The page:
And why the middle road is a better strategy.
For many, gambling is the harmless purchase of an occasional lottery ticket. And the majority of gamblers exercise good self-control, keeping even regular betting to a modest discretionary spend.
For others the picture is different. Those who are pre-disposed to addictive behaviours are easily drawn into gambling, sometimes with tragic consequences. Social harm caused by gambling can be extensive, and it’s estimated that, worldwide, addiction rates1 vary by country between 1.2% and 6.0% of the population.
Nor are the consequences just for individuals. Problem gambling distorts the flow of significant revenue, away from conventional economic activity into the coffers of a relatively small number of wealthy gambling operators.
How do different countries manage the problem?
Approaches differ. Most G20 countries (embracing two thirds of the world’s population and 80% of Gross World Product) have opted for varying degrees of regulation to support responsible gambling. Some countries have banned gambling completely. Reasons include religious observance and the practical need to reduce lost productivity.
A few countries have confusing laws. India is a case in point. When purely a matter of chance, gambling is illegal; when skill is involved, it will generally be lawful. The courts have to decide which is which2. Additionally, the Indian legislation does not currently apply to online gambling platforms.
It’s an unsatisfactory state of affairs and, to coincide with the 2023 G20 summit in India, the Indian government has been taken to task3 by Felicia Wijkander of Seven Jackpots – a news and advisory website supporting the online gambling industry in India.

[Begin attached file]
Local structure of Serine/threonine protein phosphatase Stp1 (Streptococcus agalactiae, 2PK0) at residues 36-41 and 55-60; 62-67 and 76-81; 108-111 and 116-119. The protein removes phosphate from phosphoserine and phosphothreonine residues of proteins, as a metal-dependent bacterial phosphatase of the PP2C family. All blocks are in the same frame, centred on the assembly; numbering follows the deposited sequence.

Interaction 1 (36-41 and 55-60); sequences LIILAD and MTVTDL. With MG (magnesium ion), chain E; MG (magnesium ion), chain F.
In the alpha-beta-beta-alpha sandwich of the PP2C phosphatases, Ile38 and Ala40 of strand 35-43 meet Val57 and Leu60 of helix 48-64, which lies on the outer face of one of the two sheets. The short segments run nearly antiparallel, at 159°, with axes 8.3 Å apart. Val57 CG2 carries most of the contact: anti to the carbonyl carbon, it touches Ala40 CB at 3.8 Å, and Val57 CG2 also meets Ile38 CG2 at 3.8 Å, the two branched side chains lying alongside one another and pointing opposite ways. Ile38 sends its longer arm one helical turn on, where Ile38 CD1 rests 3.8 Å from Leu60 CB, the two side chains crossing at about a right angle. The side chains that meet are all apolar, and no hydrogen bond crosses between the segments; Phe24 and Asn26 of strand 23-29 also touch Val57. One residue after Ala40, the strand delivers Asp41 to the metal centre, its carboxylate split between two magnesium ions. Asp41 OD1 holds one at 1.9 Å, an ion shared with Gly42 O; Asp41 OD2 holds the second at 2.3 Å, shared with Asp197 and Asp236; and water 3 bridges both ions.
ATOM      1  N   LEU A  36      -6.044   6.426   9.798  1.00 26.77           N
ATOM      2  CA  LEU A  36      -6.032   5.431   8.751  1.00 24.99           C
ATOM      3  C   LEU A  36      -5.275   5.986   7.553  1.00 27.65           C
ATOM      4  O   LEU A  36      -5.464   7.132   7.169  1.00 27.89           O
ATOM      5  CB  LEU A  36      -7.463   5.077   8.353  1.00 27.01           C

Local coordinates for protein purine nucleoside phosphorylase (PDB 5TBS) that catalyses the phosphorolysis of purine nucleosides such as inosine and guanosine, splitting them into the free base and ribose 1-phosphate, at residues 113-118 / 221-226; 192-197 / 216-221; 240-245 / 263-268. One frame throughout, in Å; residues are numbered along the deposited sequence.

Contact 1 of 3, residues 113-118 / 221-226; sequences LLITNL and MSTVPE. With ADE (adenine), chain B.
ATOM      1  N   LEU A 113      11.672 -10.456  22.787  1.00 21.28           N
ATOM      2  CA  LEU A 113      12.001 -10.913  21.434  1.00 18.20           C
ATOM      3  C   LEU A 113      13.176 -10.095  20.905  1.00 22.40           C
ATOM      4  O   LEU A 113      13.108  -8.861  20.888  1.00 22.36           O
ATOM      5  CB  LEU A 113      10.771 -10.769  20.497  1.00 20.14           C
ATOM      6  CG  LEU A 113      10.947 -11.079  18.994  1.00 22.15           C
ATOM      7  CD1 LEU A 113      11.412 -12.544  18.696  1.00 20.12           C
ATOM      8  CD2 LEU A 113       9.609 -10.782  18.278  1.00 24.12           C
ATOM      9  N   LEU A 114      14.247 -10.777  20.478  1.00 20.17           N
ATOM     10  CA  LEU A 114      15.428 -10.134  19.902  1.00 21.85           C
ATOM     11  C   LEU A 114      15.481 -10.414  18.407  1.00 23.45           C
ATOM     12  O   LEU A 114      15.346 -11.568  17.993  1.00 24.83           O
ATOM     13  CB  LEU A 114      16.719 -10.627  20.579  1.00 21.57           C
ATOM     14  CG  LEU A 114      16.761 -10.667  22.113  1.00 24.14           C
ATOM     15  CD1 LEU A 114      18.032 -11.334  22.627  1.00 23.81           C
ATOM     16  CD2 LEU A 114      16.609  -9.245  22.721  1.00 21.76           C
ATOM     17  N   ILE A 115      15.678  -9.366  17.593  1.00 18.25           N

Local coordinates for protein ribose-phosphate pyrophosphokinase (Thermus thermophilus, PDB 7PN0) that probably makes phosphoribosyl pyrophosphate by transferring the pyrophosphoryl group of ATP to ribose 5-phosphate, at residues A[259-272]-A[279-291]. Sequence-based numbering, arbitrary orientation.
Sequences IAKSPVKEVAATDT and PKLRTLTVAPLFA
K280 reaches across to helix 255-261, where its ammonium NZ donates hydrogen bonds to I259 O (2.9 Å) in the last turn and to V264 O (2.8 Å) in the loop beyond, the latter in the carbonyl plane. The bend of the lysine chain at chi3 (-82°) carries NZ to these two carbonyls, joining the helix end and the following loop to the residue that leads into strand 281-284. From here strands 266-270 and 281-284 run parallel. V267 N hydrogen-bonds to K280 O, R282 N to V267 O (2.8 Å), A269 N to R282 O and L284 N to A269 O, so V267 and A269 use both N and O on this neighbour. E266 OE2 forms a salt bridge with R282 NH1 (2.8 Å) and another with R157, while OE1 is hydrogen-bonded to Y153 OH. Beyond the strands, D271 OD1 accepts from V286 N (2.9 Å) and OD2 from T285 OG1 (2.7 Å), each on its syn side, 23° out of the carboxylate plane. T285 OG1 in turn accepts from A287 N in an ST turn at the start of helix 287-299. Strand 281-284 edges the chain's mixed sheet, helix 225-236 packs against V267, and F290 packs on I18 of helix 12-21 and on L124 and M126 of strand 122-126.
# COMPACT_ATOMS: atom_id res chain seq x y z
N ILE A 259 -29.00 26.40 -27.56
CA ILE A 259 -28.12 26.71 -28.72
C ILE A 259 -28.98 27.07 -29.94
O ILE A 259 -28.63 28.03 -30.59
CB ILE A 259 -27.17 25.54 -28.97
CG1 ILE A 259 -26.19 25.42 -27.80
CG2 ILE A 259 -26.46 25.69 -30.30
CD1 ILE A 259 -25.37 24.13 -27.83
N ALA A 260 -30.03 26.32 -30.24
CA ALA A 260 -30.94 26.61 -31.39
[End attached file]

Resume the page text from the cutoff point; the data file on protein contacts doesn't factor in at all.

What happens when bans don’t work?
Banning gambling is never completely successful. Among other things, it drives it underground and into the arms of organised crime – think alcohol prohibition in the US in the 1920s.
Additionally, for casinos, ease of travel makes it simple to reach a gambling friendly jurisdiction. And ubiquitous smartphones mean that online gambling (where most addiction problems are manifest) is effectively impossible to police at the point of consumption.
A better solution – discrete and effective, protecting businesses and individuals.
Whatever the state of regulation, the key to successful implementation is in the hands of the gambling operators themselves. And identifying problem gamblers – actual or potential addicts – is at the heart of effective compliance.
Gambling platforms (especially those online) who collaborate to gather and share data are in the position to understand not just what their own clients are doing on their own platform, but what they are doing on other platforms too.
Transactions on one platform may not reveal much out of the ordinary. Matched with activity elsewhere they may indicate the behaviours of a problem gambler. Then action can be taken – to safeguard the customer, and to protect the business.
Introducing Compli from Essiell Compli
With Compli, always on transaction monitoring works to analyse individual behaviours and identify different levels of concern; to monitor further, for example, or take specific action. Compli is cloud-based, functions globally on AWS, and uses our own Global Person concept to build individual profiles from multiple databases. It delivers an unrivalled richness and accuracy of data – exactly what is required to ensure compliance and deliver effective social responsibility at the corporate level.
By Bjorn Larsson, Chairman of Essiell Compli.
If you’d like to find out more about how Essiell Compli and Compli can help identify problem gambling and protect businesses, communities, and families, get in touch via our website , www.essiell-compli.com , or by email to firstname.lastname@example.org